From this study, researchers were able to demonstrate relationships between individual handling parameters and blood-lactate concentration. For example, as the incidence of certain handling events increased, blood lactate also increased. The study showed that blood-lactate levels responded to small changes in animal handling, which demonstrates its potential to be used to assess handling, facility design and management changes in commercial processing plants.  

Several additional projects also were conducted using lactate levels to assess changes in other animal management aspects, such as distance moved during loading prior to transport, lairage at the plant and distance moved from the lairage pen to the stunning area. Once again the research showed that blood-lactate concentrations responded to alterations in management techniques.

To add to blood lactate’s appeal as a potential tool to monitor pre-slaughter swine stresses, it is easy and fairly inexpensive to measure. The ability to take a quick measurement makes it a practical option for producers and processors to use in a fast-paced commercial environment.  

A hand-held lactate analyzer is a simple way to obtain an accurate yet rapid reading. These analyzers are commonly used in endurance athlete training and evaluation but have likewise been used successfully in research projects at slaughter facilities.

The device used in the Colorado State projects was a Lactate Scout (Lactate Scout, EKF-diagnostic GmbH, Magdeburg, Germany); the cost is about $450. It fits in your palm and provides a lactate measurement in about 15 seconds. Another advantage is that a single drop of blood is necessary to obtain an accurate reading. 

Blood-lactate levels vary between packing plants due to management, handling, sampling or analysis methods and many other factors. Studies report levels at slaughter ranging from 12 mM to 31 mM.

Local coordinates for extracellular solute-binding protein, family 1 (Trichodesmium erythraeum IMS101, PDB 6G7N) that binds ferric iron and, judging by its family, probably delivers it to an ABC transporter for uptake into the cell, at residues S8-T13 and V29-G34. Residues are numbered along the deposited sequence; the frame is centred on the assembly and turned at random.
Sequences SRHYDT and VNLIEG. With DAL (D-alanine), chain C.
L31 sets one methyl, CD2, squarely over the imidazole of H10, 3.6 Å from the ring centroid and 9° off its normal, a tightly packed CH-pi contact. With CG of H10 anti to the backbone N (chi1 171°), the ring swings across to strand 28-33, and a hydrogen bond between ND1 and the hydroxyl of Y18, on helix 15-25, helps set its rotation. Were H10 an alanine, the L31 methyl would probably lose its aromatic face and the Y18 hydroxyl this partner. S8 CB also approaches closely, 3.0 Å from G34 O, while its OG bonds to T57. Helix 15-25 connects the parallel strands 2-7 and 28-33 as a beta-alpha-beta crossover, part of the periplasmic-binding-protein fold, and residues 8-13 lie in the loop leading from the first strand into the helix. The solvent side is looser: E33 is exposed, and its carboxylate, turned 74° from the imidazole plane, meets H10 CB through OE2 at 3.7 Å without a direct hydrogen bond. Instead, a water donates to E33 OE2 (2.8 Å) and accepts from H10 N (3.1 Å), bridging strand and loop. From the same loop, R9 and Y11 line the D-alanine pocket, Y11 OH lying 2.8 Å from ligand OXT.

Blood-lactate concentration is a good measure of animal stress; it responds to alterations in pre-slaughter swine management; and it may be used as a practical tool to help develop effective pre-slaughter management practices. By understanding how an animal is physiologically responding to the marketing process, there is an opportunity to manipulate the current system to complement the animals’ physiological system thus improving animal welfare.

As Easy as 1, 2, 3

Obtaining a blood-lactate sample from a pig can be a relatively easy process. While snaring a pig is the most common method of restraint, because of its stressful nature it could influence the lactate measurement that you’re collecting. Simply put, you don’t want the stress of sampling to impact your lactate reading. 

Instead of a snare, try using hinged sorting boards to restrain the animal in its lairage pen or wherever you may be taking the measurement.

Once the pig is restrained, use a retractable needle to poke a distal ear vein on the back of the pig’s ear. The quicker this is done, the better as it minimizes the animal’s restraint. 

Make sure the test strip is placed properly in the analyzer and hold the tip of the test strip to the drop of blood produced from the needle prick. The test strip will draw the blood for the sample into the analyzer. You also can use a pipette to collect the blood and place it on the strip. Use whichever system best works for you.

Once the blood is in the analyzer, it will take about 15 seconds to present a lactate reading. The sampling process is quick and simple and does not require many people to perform.